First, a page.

This editorial will appear in tomorrow’s print edition.
Sunshine Week is a reminder that American democracy cannot work unless citizens know what their governments are doing.
This is Sunshine Week, seven days dedicated to the cause of open government. If only such an occasion weren’t needed.
The reflex of too many public officials and administrators – and the lawyers who advise them – is to keep their agencies’ operations as opaque as possible. Embarrassing mistakes and failures are thus hidden, and it’s simply easier to get things done without pesky citizens quarreling with what’s going on.
But that reflex is inimical to American democracy, which presumes that the citizens are sovereign and owners of the governments created to serve them.
What people don’t know does hurt them. The failure of Congress and federal regulators to effectively curb reckless Wall Street transactions helped create a financial crisis of historic magnitude. Greater public scrutiny might averted at least some of the financial agony Americans are suffering today.
Exposure did help put a stop to other travesties, such as the shameful treatment of wounded war veterans at Walter Reed Army Medical Center and lax federal oversight of dangerous Chinese imports.
Closer to home, dogged reporting by this newspaper recently brought to light a previously unknown police probe into possible crimes by a newly elected Pierce County Superior Court judge, Michael Hecht.
Had authorities been inclined to let the matter drop quietly, that would have become infinitely harder once the public had been alerted. Charges have since been brought by the state, and Hecht – finally – has decided to stop hearing cases while under this cloud.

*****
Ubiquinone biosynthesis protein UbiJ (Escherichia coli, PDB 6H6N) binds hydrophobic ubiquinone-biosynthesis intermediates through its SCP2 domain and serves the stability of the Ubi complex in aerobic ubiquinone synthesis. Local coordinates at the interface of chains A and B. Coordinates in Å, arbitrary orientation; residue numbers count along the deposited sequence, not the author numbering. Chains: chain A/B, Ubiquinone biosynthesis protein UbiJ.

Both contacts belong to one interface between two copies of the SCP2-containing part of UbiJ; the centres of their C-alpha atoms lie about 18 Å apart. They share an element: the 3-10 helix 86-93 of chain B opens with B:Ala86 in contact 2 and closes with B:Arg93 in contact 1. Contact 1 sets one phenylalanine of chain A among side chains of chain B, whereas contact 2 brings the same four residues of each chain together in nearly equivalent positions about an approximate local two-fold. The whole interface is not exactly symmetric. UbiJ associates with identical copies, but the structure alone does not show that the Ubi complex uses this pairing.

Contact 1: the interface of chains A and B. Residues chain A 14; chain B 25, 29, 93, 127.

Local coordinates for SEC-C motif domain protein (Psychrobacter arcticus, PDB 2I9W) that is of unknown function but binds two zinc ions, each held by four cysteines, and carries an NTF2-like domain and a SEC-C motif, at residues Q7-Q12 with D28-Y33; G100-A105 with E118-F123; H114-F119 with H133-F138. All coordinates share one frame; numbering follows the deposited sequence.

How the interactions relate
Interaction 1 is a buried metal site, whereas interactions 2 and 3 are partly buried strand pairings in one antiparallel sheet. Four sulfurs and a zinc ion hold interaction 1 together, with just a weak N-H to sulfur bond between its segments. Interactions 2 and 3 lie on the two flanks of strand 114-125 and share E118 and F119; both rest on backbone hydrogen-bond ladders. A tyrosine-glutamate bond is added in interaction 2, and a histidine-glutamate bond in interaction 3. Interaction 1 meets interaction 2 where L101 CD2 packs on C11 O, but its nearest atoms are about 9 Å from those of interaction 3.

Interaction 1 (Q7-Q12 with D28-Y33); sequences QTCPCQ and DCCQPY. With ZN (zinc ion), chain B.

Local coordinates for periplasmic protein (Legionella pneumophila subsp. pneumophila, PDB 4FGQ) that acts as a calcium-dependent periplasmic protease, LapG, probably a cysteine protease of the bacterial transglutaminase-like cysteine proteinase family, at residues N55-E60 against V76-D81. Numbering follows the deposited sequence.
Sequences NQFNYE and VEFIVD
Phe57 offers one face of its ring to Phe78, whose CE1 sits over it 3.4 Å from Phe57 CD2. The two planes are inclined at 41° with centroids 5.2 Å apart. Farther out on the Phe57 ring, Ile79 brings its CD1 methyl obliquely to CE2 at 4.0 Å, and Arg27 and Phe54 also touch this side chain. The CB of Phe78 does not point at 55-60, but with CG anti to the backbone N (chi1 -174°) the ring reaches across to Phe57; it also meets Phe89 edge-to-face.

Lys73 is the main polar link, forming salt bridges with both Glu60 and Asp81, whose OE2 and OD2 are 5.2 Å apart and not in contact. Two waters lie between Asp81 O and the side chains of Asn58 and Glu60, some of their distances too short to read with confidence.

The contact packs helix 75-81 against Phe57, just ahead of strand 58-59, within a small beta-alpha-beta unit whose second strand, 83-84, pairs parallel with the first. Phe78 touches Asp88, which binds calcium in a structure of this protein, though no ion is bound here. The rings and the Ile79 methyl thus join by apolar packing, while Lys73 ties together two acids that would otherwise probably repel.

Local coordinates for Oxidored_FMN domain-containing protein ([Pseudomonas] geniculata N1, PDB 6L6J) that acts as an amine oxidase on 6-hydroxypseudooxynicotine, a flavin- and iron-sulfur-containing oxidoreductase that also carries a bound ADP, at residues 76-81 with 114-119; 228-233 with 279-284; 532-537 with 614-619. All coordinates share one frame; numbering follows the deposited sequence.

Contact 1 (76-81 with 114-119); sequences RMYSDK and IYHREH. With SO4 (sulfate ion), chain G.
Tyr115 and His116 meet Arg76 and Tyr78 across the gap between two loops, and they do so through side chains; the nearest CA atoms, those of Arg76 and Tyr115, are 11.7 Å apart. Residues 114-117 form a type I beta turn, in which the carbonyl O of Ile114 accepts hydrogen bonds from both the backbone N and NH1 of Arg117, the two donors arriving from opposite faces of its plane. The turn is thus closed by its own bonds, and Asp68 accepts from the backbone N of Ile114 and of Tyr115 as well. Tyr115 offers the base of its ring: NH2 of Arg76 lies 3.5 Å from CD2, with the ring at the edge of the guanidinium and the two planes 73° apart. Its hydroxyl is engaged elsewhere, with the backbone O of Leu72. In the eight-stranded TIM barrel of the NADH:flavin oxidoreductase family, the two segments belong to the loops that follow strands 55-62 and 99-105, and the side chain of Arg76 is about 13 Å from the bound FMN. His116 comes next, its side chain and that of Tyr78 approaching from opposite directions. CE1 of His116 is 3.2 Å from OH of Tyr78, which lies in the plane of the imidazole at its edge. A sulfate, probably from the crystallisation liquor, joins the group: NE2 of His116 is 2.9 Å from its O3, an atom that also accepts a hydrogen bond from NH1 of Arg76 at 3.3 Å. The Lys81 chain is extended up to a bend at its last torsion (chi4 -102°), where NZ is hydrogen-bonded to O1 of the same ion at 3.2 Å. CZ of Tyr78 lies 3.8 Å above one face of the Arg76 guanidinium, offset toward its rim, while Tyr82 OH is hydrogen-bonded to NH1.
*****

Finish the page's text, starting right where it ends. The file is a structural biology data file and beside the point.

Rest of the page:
Government has a seemingly insatiable appetite for secrecy. Open government is hard to win and easily lost.
The FBI appears to be the latest grand champion of shutting the public out. After examining FBI records, the National Security Archive – an open-government advocacy group – has concluded that the agency deliberately uses obsolete search procedures to avoid giving citizens documents they’ve requested.
Two-thirds of all FBI records requests over the last four years appear to have been denied on grounds that they couldn’t be found.
The shrinking of newspaper and broadcast newsrooms has now become the greatest single threat to public disclosure. Many government abuses would never come to light except for healthy news organizations able to finance extended investigations by professional reporters.
Internet-based news media will presumably someday figure out how to do this. For the time being, though, the Web cannot come close to matching the grunt digging work done by major newspapers.
Laws that require governments to disclose information are essential. It’s just as essential to have people asking for the information – and telling the public what they’ve found.